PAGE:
While this is an ongoing research project, this report serves to demonstrate research efforts undertaken from December 2020 – February 2022 that have led to this conclusion along with identifying strengths, weaknesses, threats, opportunities, and recommendations for a statewide Farm to Food Bank program.

Recommendations for 2022 and beyond include the following:

Three essential aspects of a farm to food bank program1. A Farm to Food Bank program should have three primary goals:
➢ Support farmers by providing a secondary market for off-grade and  surplus products.
➢ Increase access to local, nutritious foods.
➢ Reduce food waste/surplus on farms and associated energy and resources.

2. Equity must be an essential part of the program.
3. Seek out partnerships with existing aggregation and processing centers.
4. Seek out partnerships with new food pantries.
5. Make Feeding Illinois and their member food banks a staple at ag-focused and food access events.
6. Increase communication between food banks.
7. Ensure buy-in from food banks and food pantries.
8. Improve capacity and resources at the food pantries.
9. Connect a Farm to Food Bank program with existing
technology platforms.
10. Diversify funding sources. Develop an advocacy plan to pursue public and private support.
11. Establish an advisory board to guide the actions of the Farm to Food Bank program.
12. Develop guidance and educational programs for farmers.
13. Measure success by more than just pounds of donated food.
14. Hire a dedicated employee to manage the Farm to Food Bank program.
15. Adapt the program as needed.
16. Continue piloting Farm to Food Bank strategies around the state.

While these recommendations can serve to guide Farm to Food Bank efforts, further research is needed to uncover opportunities and test collection and distribution strategies. ISTC and Feeding Illinois will collaborate to continue this research for the remainder of 2022 into 2023. The project team will continue outreach and engagement efforts to both increase participation and gather feedback on the program. They will also continue to work with Rendleman Orchards, which participated in the first pilot project of the study, as well as conducting additional pilot projects. In the coming year, ISTC and Feeding Illinois will also work with farmers markets around the state to test aggregation strategies.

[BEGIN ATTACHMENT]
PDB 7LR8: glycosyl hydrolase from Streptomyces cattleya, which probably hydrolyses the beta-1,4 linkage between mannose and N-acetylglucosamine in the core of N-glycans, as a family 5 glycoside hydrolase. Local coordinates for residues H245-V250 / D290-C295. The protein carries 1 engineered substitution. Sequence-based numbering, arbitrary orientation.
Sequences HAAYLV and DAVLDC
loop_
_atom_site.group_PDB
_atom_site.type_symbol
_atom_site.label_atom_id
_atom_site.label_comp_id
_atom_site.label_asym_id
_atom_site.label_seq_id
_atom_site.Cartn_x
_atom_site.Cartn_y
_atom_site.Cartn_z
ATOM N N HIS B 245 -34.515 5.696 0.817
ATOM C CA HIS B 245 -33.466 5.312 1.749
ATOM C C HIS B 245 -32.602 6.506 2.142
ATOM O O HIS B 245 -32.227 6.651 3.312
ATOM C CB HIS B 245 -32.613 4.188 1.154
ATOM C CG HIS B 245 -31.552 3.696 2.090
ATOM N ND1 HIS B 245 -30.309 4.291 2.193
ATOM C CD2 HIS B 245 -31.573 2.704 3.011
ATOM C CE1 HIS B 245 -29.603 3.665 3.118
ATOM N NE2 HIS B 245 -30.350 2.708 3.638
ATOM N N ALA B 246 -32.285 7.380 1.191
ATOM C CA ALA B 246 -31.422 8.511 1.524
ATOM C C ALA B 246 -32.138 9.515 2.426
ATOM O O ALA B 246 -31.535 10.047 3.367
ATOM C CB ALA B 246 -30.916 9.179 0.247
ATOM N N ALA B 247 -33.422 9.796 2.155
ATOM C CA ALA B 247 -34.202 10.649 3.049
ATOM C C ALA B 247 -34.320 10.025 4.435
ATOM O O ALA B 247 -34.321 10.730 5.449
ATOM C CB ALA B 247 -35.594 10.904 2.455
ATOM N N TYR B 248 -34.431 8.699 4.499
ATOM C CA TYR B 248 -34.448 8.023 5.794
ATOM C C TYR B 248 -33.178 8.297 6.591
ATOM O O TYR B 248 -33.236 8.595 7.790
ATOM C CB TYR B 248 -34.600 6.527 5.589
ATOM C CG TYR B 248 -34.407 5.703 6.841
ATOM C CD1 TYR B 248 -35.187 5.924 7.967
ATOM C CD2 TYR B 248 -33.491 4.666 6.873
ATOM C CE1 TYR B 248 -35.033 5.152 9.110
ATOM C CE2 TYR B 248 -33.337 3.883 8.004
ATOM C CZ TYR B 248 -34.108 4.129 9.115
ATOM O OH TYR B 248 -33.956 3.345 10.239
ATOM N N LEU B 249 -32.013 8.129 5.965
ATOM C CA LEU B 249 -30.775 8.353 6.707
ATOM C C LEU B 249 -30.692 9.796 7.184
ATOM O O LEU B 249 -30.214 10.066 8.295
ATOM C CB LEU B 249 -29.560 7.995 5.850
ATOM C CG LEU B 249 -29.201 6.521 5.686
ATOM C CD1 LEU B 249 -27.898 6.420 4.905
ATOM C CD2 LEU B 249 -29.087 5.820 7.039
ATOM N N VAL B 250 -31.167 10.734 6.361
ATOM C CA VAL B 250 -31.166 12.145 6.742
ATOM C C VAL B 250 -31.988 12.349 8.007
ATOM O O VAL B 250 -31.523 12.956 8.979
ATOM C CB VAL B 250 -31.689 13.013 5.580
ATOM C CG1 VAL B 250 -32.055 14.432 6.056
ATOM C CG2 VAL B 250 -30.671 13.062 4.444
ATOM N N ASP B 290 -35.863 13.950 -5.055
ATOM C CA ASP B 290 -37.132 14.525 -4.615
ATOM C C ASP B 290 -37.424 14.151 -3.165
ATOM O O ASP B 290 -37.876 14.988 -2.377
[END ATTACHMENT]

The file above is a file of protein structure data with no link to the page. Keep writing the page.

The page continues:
Read more about this project on the “Project Descriptions” section of the TAP website.

Materials Management Advisory Committee (MMAC) sends report to IL General Assembly

MMAC report cover

In July 2019, Governor Pritzker signed House Bill 3068, which created the Statewide Materials Management Advisory Committee (MMAC). Coordinated by the Illinois EPA and comprised of a wide variety of recycling, composting, materials management, and solid waste professionals, the Committee was charged with investigating current recycling and solid waste practices and recommending options to the Illinois General Assembly to divert wastes from Illinois landfills. These recommendations were also meant to include improvements to form and contents of county waste management plan required by Illinois law.

Shantanu Pai of the ISTC Technical Assistance Program (TAP) served as co-chair (along with Suzanne Boring of the Illinois EPA) for the MMAC Measurement Subcommittee, the primary purpose of which was to identify, capture, and evaluate existing data reflecting the state of waste and materials management in Illinois in 2018, the base year for the reported data. Using those data, the Measurement Subcommittee was tasked with developing a matrix reflecting the environmental impacts of diverting specific materials from landfills and relaying that information to the entire Committee. Additional subcommittees existed for education and outreach, infrastructure development, market development, and local government support.

Though not official members of the MMAC or its subcommittees, TAP staff members Savannah Feher, April Janssen Mahajan, and Joy Scrogum provided support to the measurement subcommittee and to the overall efforts of the MMAC and Illinois EPA coordinating team for achievement of the MMAC goals.

The overall MMAC findings, along with the associated recommendations from various subcommittees, were compiled in report form and submitted to the 102nd General Assembly on July 1, 2021. Key recommendations include:

  • Establishing statewide landfill diversion targets of 40% by 2025, 45% by 2030, and 50% by 2035 (current rate is 37%);
  • Employing a stratified approach to strategically target materials for diversion from Illinois landfills;
  • Increasing the statewide support from existing funding and without additional revenue for materials management programs by as much as $3.375 million per State Fiscal Year by State Fiscal Year 2027;
  • Creating a Statewide Market Development Advisory Board to review and approve viable public and private sector diversion projects to receive state support;